Oh.  And the cheese?  Well, I shredded it and put it in the bottom of the bowls before adding the soup—

image a hearty soup for a cold winter night.


(Yes, yes, I had the rolls in the freezer, too.)


TMWLH reported he thought the soup tasted ‘good for him’—he’s been suffering from a cold the past week.  You can tell from the ‘homey’ pictures above that I was not very fancy with my dinner table setting tonight.  Can’t be fancy all the time, now, can we?

See!  “Of Mice and Men!”……….. hey hey hey—aren’t I witty? 

What’s that? 

Oh yes.  You want to know about the nuts…………the second part of the title of the blog post, referring to “from soup to nuts”…clever, huh?

Okay.  I’m not.  Clever.

No.  I am not referring to myself when I refer to nuts.  Although I’m certain some people do.  I digress………

I did shell some nuts today.  Pecans to be persact.

Painter Bob came by with what TMWLH referred to as a ‘pecan pie kit.’  I twasn’t home as I was out at Toys R Us locating a princess gift for Great Granddaughter’s birthday party.  That is an entire OTHER story which I’ll not share at the moment.  Suffice it to observe that an 111 year old great grandmother searching through the wonders of a ginormous toy store she has not visited for decades was quite the experience.  (Is everything made of plastic today?)

Hmmmmmmmmm  Yep.  Pecans in a bag.  To be shelled.image  Pecan Pie Kit.

So, yes, that’s what I’ve been doing some this afternoon.  Shelling pecans.                                                                                                                                                                                                                                                                                                                                                           Kind of fun, actually, since I haven’t actually shelled pecans for many years, or any nuts for that matter.  Boy, aren’t I spoiled though! 


I have a lot more to shell, but it’s a relaxing project and we’ll enjoy the pecans!  Thank you kindly, Bob!

If It’s January, it must be time for..

I know!  I know!” Jabber jumped up and down with excitement because SHE knew the answer, “It’s time for Bob.  The Painter!  The Remodeler!”

Yes, ‘tis.  Being the ‘off season’ for painters, Bob has some time to repair/replace/update/remodel some things around here for me.  It’s always a lot of fun because Bob is an interesting guy and has lots of new ideas for the house.   And does a lot of very helpful things here, too.

My maintenance plan for the house is to do something each year to keep it at least semi-up-to-date.  While a complete new shower might be on my ‘wish’ list, it’s not in the budget for this year….next best thing was this:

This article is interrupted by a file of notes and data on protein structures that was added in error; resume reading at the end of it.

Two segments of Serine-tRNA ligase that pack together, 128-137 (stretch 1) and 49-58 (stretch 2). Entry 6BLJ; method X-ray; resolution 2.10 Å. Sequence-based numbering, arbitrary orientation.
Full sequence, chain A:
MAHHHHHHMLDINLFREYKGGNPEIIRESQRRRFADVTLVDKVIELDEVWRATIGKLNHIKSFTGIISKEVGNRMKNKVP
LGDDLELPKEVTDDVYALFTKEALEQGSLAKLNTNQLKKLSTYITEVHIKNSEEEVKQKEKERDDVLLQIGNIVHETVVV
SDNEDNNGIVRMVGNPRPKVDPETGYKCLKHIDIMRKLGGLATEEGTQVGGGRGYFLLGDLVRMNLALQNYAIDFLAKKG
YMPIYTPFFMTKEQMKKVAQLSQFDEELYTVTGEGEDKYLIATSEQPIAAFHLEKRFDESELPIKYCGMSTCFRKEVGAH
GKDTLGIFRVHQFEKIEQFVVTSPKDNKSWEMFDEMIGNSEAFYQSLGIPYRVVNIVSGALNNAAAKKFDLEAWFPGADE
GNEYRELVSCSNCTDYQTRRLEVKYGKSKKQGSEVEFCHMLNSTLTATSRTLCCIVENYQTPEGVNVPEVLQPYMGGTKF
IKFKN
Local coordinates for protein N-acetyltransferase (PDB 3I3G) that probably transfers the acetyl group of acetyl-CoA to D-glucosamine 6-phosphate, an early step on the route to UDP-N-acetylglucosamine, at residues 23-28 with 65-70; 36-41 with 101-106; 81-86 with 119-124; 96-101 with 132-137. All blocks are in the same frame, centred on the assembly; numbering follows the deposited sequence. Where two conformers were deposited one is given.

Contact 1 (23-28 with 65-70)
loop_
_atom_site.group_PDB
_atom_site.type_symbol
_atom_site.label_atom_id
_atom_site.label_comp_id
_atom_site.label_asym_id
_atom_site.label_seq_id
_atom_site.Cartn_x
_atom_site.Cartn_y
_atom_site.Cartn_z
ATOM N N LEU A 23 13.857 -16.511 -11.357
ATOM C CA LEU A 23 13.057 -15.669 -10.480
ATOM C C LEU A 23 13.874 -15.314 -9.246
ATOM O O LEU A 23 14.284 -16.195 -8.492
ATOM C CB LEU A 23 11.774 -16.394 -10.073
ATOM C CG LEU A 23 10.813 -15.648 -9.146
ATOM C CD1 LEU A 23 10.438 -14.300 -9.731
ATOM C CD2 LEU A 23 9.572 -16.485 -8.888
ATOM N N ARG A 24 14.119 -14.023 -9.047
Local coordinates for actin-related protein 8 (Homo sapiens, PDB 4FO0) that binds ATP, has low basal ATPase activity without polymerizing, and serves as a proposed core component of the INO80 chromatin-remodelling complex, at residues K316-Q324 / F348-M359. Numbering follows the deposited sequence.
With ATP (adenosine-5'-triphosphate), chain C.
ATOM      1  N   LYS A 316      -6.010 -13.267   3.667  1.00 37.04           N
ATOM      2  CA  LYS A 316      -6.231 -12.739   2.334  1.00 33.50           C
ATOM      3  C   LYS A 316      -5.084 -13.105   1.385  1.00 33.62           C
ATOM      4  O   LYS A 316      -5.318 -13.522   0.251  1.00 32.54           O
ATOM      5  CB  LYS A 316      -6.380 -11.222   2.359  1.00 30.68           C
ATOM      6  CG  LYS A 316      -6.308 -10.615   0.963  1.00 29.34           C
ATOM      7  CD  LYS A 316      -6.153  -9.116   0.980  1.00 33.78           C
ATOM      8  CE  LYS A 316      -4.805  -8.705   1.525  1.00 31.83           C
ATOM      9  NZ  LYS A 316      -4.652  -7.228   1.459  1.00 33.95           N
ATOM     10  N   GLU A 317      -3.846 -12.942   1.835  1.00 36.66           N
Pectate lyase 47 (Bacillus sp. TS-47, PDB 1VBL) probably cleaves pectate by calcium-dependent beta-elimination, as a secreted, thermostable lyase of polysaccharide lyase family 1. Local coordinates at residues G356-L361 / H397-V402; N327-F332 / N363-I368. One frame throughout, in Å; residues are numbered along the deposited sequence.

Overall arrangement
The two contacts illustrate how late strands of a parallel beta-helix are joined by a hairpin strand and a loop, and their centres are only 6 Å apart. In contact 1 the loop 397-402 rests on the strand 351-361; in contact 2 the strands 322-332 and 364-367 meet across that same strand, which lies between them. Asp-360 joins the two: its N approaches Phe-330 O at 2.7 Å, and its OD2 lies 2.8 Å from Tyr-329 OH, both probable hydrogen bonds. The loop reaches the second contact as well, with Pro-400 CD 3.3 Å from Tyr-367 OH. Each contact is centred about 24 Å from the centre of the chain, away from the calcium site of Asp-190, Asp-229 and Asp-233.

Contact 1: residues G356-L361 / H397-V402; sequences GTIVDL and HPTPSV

He replaced our old shower head, so now we have–


This year, in the spring or summer, we’re on Bob’s list of houses to be painted.  It’s been fully 11 years since he last painted the trim, windows, soffits, and so on outside and we are due for a new paint job.  That IS in the budget, but other bigger projects will have to wait.

But there are still a few things he was asked to do–now that he does have some time to do them–and he obliged!  (I wonder why sometimes after I locked him in the Princess Closet a couple years ago, but he seems to have forgiven me that.)

(“He does not know you plan to lock him in the downstairs bathroom, does he?” Jabber inquired…but I’m ignoring her.  I mean what does SHE know about what I plan to do anyway?  Jabbers can be so annoying!)

The next project involved moving some can ceiling light fixtures.   Previously the light was behind me when I stood at the counters in the craft room and therefore a shadow was cast on whatever project was there.  Now, they are above the counters and I can see what I’m working on.

This required climbing into the Christmas attic—the one he ‘liberated’ a couple years ago.  Then he had to climb over the upper deck level of the Christmas attic to get to the lights.  He is a good climber!

What?  What do you mean by that?

Well, of COURSE I have a lot of attic space.  I store Christmas up there!  No, not ALL the trees—just some of them.  The rest are in the Forest in the basement. 

Yes—what a silly question!–of course there are other things stored in the attic. 

It isn’t FULL yet, (I’m working on it) so I am perfectly confident I can acquire all sorts of treasures this year at sales and store them, too.  I mean, a girl’s got to have her storage space, doesn’t she? 

And lights to see her craft projects. Here is a photo of one of one of the repositioned light:


He had to patch the previous holes and after several coats of mud and sanding, he’ll repaint the ceiling so it won’t show.

What did you ask?  Am I spoiled?

Well, yes.  I know I am spoiled.  So?  I mean, at 111, if you can’t be spoiled by then, what’s the point?